A group promoting Luxembourg as a financial hub has set out a list of all the firms thinking of relocating to the tiny European state, or expanding operations there.
With Europe’s financial hubs aggressively courting Brexit business, the continent has seen plenty of jockeying and relocation plans the past year, particularly over maintaining passporting rights for City-based firms.
Figures released recently by Luxembourg for Finance (LFF), a public-private advocacy group that promotes investment flow into Luxembourg, underscores how some of that jockeying is shaking out.
Regulators there granted 80 new licences to banks, management companies, alternative asset managers, insurers and investment firms who came knocking in 2018.
In a flurry of news about the prospects of London’s cross-channel rival, the LFF said that to date 47 institutions have publicly declared plans to move at least some of their financial activities from London to Luxembourg on the Brexit outcome. Within that, half of these are asset managers and the rest a mix of banks, insurers and payment service providers.
It also said a further 23 asset managers and private equity firms have pledged to move or expand existing business in their favour post-Brexit. Among that group are Fidelity, M&G, Aberdeen Standard Life, Columbia Threadneedle, Blackstone, T Rowe Price and Wells Fargo.
Unless UK legislators force a change, the UK is due to leave the bloc on 29 March, ending involvement with the EU, and its precursor, the European Economic Community, since 1973. Some financial industry figures fear the UK will be hit by protectionist barriers, forcing businesses to relocate operations. However, the extent to which such barriers might operate is unclear, particularly as European manufacturers in countries such as Germany, France and Italy, among others, may want to retain untrammelled access to London’s large and liquid markets.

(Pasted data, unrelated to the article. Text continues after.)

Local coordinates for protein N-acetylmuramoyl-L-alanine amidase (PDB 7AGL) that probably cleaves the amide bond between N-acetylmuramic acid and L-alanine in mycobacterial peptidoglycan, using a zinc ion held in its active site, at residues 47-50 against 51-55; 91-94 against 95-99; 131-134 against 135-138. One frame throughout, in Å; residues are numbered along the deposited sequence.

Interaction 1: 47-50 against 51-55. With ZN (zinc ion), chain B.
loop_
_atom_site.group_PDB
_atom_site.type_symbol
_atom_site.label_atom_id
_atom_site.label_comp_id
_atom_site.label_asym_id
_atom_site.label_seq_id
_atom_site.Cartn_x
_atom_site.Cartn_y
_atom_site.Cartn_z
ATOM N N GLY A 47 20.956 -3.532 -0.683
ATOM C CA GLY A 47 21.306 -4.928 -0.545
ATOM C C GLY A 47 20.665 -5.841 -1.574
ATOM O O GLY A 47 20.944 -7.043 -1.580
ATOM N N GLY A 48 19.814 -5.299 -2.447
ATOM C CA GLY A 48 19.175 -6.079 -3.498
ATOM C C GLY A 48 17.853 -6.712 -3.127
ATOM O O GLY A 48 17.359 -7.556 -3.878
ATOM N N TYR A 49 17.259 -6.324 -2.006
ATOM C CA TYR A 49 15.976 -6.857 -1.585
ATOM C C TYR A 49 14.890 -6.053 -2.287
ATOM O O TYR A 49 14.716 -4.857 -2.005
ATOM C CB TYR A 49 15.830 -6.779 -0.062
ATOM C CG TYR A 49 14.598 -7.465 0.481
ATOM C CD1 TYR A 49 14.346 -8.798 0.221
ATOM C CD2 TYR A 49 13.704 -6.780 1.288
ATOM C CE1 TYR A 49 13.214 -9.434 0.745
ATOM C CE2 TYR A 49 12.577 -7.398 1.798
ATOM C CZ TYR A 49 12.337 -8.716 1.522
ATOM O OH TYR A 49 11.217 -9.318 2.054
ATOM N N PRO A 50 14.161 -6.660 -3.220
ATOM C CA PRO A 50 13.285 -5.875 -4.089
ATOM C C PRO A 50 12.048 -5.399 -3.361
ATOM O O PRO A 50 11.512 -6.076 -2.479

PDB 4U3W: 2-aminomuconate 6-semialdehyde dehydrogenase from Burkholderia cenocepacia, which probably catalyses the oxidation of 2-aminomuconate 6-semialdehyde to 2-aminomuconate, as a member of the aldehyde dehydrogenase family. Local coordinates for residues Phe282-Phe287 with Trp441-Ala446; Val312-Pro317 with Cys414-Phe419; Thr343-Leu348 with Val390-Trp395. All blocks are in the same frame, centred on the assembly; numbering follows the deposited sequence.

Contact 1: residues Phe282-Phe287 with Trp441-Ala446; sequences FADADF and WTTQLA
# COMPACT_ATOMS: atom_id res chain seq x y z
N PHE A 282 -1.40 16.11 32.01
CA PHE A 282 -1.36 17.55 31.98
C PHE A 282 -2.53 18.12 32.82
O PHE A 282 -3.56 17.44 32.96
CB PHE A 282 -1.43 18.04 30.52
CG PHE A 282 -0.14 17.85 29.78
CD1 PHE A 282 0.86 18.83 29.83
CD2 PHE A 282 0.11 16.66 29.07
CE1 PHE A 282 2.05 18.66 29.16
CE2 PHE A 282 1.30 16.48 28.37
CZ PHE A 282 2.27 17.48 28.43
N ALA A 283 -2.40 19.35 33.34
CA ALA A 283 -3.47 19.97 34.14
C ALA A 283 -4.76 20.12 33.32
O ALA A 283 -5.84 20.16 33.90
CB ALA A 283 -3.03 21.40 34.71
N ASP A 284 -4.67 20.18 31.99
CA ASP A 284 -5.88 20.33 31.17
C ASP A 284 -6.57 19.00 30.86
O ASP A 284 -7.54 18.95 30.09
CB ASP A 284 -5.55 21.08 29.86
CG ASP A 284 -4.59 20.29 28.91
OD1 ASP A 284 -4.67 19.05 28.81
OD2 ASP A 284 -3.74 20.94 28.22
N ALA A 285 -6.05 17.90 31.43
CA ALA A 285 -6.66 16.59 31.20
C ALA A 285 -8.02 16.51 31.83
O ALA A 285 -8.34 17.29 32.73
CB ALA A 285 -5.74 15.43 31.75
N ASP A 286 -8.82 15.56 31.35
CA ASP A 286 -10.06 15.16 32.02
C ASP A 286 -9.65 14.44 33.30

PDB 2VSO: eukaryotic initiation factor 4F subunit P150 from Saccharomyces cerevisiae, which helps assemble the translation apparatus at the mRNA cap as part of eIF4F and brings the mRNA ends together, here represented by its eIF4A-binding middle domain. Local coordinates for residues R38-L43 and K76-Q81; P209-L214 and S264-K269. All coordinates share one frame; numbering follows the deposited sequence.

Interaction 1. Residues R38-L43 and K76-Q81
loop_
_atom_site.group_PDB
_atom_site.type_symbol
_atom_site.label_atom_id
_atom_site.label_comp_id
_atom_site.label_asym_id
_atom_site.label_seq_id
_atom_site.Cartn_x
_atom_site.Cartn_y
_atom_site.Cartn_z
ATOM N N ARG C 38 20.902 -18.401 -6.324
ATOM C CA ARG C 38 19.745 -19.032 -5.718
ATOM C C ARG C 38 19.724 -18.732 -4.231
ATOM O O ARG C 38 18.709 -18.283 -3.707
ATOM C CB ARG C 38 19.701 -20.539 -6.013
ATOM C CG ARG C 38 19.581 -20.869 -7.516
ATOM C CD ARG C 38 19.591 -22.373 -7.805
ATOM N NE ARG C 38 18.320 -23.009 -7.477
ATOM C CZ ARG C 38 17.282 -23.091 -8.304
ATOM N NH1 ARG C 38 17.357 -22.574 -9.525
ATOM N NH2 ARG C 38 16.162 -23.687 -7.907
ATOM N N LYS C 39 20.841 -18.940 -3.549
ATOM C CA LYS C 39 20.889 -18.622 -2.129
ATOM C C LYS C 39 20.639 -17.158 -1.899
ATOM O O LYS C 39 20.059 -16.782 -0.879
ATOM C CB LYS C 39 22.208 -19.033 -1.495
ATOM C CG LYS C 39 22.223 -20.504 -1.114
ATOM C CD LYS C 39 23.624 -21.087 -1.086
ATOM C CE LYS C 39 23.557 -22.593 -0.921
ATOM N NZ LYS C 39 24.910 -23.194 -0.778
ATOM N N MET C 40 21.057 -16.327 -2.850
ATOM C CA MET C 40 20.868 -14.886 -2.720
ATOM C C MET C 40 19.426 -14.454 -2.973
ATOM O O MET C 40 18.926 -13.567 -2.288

The LFF report listed out the following 23 organisations poised
to move or widen business operations after Brexit: Artemis;
Aberdeen Standard Life; Ares; Blackstone; BC Partners; Carlyle;
Columbia Threadneedle; EQT; Fidelity International;
Henderson Global/Janus Henderson; Intermediate Capital
Group; Investec; Ipes; Jupiter; Macquarie; MJ Hudson;
M&G; MFS Investment Management; Schroders; SCM
Direct; T Rowe Price, 3i, Wells Fargo.
“We are known as a cross-border-focused centre and this status has only been underscored by Brexit,” Nicolas Mackel, LFF chief executive, said.
The tiny country has the second-largest fund market outside the US managing €4.2 trillion ($4.76 trillion) in assets at the end of 2018, and since the referendum has become a magnet for UK firms scrambling to set up shop in the EU to continue serving clients across the bloc.
At a London industry wealth managers event last November, PIMFA deputy chief executive John Barrass said the big thing for City firms is getting to the place where opportunities can start. (PIMFA is the Personal Investment Management and Financial Advice Association, a prominent UK wealth management trade group.) Barrass said: “There’s no difference in one sense if we have a deal or no deal if you can still access clients.”